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For most of my life, I was someone who couldn’t, in any way, accept not succeeding in life.
I was used to working my ass off and getting what I wanted. But then reality struck hard and started making me question the horrid emotions I encountered every time I confronted a huge or even minimal failure in my life.
I started wondering, what if my approach to failure was all wrong? What if failure is actually the generator of hope? What if without failure, success wouldn’t be the same?
I used to be so heady and kept fighting for what I wanted until I read about “amor fati,” which is a Latin saying from the great Friedrich Nietzsche, which basically stipulates that one must accept their fate, including hurt and suffering, as they are deemed not just okay but necessary in one’s journey.
This is when I decided to invest time and effort to change the way I handled failure in my life. I started fighting every instinct, every feeling in every cell in my body, telling me to dwell on my failures, and instead chose to see each failure as the universe’s way of telling me that sometimes it is better to let go and accept each part of the process. And damn, does it feel good to sometimes grab what life throws at me and throw it right back as a way of letting go!
We all have patterns that keep us stuck—the same sh*t that keeps happening to us again and again. And while recognizing these patterns might be easier than we think, the problem often lies in actually having the guts and power to break them and make it out better than ever on the other side.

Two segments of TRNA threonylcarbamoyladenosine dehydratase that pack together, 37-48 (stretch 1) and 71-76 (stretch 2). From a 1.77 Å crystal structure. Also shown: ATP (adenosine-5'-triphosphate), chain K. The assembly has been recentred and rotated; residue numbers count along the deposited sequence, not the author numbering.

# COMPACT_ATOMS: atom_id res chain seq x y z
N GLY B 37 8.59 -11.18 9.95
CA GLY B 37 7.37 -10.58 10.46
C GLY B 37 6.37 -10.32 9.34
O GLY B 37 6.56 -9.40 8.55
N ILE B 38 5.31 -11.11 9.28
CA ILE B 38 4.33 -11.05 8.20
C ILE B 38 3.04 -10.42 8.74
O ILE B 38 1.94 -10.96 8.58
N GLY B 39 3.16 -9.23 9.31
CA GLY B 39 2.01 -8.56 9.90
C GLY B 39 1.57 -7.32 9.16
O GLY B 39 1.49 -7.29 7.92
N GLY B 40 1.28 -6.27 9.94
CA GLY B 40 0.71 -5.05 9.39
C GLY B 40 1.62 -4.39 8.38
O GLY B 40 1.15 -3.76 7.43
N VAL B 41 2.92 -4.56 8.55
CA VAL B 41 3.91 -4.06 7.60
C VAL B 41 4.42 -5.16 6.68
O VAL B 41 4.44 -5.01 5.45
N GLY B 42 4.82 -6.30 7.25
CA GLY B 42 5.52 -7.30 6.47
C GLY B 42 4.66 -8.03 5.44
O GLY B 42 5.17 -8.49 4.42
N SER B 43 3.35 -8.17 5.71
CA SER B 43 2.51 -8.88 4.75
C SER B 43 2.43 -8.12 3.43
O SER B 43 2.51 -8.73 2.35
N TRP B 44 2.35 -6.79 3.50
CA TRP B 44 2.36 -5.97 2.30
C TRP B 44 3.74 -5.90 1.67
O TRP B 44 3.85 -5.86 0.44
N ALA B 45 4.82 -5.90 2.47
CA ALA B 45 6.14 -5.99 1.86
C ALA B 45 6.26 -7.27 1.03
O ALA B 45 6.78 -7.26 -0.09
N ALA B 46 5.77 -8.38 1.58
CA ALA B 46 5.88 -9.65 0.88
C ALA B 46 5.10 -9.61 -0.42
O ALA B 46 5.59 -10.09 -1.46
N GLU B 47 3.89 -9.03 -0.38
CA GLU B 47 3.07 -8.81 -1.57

The pattern often goes something like this:
>> A problem comes our way. At first, we are surprised—barely able to process a situation that came out of nowhere to disturb our so-called peace.
>> Then comes the overwhelming emotions, sadness and anger, and not being able to accept our current reality.
>> And then, the most difficult and crucial part of processing a problem: the moment we ask ourselves, “Why does this keep happening to me?” Once we’re at this point is when we know it’s time to change our approach and evolve in a way that keeps us from repeating this same cycle and weakening our resolve every freaking time.
Some situations scream for us to wave the white flag, not in defeat but in victory. This is how, in technological terms, we gradually turn a bug into a feature.
Here are a few motivating methods that helped me break my deep-rooted, self-destructive patterns:
>> First and foremost, believe you can make it out. Believe you can implement change in your life, get your needs met, and achieve your goals. Believe you are capable and strong enough to sustain being in bloom.
>> After admitting we have a problem, it’s important to recognize how overcoming and changing our mindset can impact the next phase of our life—how much lighter we’ll feel once the burden of those feelings is released. I used to be the biggest procrastinator on Earth, which led me to finish everything, but always at the last minute. This was debilitating and stressful. It was only when I visualized what my life could look like when I finished tasks on time that I was able to break the vicious cycle of procrastination and better manage my time, on both a personal and professional level.
>> Take the necessary action to turn your words into reality. In the midst of my procrastination, I started setting reminders, writing bucket lists, and crossing things off as I completed them. Initially, this wasn’t my favorite practice, but it has become my most effective antidote to putting tasks off and the repercussions of that.
>> Focus on maintaining your routines and your progress. Keep reminding yourself how far you’ve come and how oppressed you felt when you were stuck in this problematic cycle. This has been my fuel to keep going: I put in the work so I can become who I aspire to be.
Remember, no matter where you are and what you feel, whether you’re on top of the world or at the bottom of a pit, the only way out is up. And as “amor fati” states, everything we go through is necessary to make us who we are and get us where we want to be.